SINGAPORE- Singapore's contribution to the World Bank will rise by more than 17 times to US$672 million (S$857 million), after Parliament gave its approval yesterday.
The higher subscription to the International Bank for Reconstruction and Development (IBRD) - the main arm of the World Bank that supports developing countries - is part of a move by the IBRD to increase its overall capital by US$86.2 billion.
In explaining the reason for the increase to Non-constituency MP Gerald Giam, who had asked how the new figure was derived, Deputy Prime Minister Tharman Shanmugaratnam said Singapore cannot be a "free-rider" in the global system.
Singapore has to play a part in the global effort to supplement the World Bank's resources, as the Republic has a vested interest in having strong and effective multilateral institutions, he said.
"Given our role as a major financial centre and the importance of a healthy global economy to our economic prospects, we should participate in this global effort... we cannot be a free-rider."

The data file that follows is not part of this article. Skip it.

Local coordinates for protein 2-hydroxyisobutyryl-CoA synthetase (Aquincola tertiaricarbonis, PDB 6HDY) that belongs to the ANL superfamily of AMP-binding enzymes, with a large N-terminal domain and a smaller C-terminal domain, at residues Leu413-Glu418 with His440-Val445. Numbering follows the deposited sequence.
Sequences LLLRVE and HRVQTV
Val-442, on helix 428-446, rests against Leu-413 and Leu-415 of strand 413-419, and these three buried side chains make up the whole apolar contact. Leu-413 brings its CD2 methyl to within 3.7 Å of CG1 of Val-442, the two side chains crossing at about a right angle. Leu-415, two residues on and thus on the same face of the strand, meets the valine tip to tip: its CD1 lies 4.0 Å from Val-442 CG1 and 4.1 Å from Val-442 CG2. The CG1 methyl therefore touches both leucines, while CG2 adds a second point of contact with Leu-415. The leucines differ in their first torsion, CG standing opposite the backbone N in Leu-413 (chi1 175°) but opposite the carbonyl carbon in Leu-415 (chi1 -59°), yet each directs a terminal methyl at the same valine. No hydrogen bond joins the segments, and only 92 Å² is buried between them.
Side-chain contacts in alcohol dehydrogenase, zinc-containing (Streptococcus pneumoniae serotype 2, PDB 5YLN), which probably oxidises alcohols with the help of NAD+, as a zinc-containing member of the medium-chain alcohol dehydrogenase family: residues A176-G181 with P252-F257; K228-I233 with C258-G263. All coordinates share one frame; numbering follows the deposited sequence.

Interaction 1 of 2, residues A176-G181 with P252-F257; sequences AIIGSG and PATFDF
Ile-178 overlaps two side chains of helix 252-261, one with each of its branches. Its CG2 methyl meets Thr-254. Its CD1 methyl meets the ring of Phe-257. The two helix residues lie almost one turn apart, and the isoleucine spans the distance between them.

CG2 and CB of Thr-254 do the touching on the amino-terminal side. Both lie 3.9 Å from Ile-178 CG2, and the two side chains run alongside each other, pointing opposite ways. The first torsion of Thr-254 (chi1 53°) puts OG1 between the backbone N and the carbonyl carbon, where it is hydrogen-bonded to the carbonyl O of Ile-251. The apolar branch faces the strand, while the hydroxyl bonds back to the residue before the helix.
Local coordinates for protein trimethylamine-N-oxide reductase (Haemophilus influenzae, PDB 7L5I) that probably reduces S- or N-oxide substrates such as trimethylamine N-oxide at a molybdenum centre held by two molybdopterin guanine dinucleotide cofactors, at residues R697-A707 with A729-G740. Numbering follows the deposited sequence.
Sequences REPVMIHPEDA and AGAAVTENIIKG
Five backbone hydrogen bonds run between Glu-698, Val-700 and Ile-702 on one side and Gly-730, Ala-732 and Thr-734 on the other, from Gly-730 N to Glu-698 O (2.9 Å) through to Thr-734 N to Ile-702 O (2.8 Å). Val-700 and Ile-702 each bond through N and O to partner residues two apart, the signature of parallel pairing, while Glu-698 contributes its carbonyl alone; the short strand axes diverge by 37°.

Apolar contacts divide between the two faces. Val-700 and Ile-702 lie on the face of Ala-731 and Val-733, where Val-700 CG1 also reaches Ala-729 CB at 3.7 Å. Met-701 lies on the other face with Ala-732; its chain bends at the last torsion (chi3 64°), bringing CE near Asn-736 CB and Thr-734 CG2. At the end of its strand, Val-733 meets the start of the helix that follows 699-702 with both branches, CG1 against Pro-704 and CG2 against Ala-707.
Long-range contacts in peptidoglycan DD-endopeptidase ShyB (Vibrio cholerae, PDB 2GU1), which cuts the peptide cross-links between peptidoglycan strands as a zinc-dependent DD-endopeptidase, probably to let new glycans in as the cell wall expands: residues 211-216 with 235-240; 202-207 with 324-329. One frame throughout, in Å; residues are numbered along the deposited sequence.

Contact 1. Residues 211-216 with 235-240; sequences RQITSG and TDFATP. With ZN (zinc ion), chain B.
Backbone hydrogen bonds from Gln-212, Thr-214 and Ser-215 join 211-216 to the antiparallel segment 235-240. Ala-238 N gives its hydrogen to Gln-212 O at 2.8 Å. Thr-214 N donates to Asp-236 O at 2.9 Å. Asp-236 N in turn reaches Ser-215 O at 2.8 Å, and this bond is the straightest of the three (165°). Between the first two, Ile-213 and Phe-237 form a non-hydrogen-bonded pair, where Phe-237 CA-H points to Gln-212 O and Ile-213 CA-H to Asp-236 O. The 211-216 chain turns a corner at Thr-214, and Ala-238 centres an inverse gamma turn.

Of this new fee Singapore is paying, US$38 million, or about 6 per cent, had been set aside in the national Budget last year, Mr Tharman said.
The remainder, known as callable capital, will not be drawn by the IBRD except in extreme circumstances, when it cannot meet its obligations on borrowings or guarantees.
The increase in subscription to the IBRD is the first since 1966, and will also mean a rise in Singapore's voting power in the IBRD, from 0.05 per cent to 0.25 per cent.
But Mr Tharman said the Republic's larger 0.24 per cent stake in the World Bank would still be lower than its share of global gross domestic product, trade and cross-border investments. Singapore's share of world GDP is about 0.4 per cent.
This is because Singapore started out as a developing country making small contributions, he said, when, in fact, the amount should be in proportion to Singapore's size and role in the global economy.
"We are playing a responsible role and increasing our contributions, but we are not over-committing," Mr Tharman said.
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